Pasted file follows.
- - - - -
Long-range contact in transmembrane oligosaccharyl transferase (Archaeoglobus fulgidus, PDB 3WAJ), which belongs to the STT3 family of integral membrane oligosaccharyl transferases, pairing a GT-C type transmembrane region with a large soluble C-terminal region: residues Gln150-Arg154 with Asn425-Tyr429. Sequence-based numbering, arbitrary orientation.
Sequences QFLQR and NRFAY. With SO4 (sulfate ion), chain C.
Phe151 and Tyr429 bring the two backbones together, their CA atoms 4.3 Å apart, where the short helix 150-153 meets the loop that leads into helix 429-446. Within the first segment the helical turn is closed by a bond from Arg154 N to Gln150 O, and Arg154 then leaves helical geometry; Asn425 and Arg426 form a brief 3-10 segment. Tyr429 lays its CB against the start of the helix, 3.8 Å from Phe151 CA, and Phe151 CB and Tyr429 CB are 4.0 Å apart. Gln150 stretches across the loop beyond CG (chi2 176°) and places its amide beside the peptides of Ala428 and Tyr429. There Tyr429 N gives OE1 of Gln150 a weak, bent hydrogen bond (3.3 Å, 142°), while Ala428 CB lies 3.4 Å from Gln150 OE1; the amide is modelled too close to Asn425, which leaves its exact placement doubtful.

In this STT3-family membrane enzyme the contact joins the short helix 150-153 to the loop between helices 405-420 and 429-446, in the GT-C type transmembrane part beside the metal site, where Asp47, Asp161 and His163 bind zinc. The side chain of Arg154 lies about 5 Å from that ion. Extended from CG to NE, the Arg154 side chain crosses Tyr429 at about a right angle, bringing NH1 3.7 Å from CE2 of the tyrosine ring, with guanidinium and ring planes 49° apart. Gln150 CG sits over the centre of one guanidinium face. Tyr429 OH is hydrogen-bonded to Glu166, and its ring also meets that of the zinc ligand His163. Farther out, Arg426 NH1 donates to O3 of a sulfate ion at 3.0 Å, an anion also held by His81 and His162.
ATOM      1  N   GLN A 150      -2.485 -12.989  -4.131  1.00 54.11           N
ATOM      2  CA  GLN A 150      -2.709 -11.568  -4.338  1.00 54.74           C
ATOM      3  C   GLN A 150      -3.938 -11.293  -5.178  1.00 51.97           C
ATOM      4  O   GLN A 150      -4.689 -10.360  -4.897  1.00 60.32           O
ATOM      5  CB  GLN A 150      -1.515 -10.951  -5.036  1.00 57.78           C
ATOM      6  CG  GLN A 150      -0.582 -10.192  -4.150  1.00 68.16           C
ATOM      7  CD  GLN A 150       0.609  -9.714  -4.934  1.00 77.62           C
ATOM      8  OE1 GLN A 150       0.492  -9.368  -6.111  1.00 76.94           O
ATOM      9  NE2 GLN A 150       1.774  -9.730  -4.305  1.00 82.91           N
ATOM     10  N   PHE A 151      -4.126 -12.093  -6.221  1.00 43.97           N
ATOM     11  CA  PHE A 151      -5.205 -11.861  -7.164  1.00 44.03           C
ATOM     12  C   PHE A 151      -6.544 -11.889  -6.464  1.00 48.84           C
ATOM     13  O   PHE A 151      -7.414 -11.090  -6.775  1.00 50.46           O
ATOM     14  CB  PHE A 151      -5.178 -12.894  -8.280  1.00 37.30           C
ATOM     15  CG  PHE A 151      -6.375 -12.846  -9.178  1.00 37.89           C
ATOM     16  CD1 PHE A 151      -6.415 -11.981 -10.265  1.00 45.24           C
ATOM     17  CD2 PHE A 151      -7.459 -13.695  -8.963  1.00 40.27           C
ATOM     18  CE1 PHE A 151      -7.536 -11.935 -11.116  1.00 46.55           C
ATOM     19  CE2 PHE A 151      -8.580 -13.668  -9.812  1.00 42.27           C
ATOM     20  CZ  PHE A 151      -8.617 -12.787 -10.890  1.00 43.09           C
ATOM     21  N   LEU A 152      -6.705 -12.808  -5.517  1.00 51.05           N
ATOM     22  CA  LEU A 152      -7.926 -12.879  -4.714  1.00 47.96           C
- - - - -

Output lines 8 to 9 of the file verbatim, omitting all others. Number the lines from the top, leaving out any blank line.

ATOM      4  O   GLN A 150      -4.689 -10.360  -4.897  1.00 60.32           O
ATOM      5  CB  GLN A 150      -1.515 -10.951  -5.036  1.00 57.78           C